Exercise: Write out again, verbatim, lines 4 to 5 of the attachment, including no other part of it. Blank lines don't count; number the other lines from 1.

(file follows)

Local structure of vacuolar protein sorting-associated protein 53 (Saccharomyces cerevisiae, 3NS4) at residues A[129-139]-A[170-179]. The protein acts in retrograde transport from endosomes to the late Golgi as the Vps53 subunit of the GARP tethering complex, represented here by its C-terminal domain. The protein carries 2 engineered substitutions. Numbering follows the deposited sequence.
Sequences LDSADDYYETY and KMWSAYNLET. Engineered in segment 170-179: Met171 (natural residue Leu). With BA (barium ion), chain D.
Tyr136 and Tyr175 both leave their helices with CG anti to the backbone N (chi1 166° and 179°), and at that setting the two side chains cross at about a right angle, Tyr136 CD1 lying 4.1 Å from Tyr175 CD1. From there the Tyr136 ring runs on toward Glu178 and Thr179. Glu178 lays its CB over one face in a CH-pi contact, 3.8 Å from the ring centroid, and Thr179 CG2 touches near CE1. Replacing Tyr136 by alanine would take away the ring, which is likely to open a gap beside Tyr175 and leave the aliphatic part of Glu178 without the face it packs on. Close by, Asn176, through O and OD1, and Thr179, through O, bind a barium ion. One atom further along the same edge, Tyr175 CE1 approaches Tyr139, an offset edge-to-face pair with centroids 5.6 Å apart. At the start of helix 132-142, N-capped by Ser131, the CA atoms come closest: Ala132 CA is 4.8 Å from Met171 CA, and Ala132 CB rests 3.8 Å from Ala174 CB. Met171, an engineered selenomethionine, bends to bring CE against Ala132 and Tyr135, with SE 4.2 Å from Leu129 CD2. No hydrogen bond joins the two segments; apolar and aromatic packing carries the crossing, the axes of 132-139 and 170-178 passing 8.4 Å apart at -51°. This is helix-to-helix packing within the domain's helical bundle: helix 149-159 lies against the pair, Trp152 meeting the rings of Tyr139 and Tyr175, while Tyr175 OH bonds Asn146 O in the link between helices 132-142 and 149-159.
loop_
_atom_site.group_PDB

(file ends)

loop_
_atom_site.group_PDB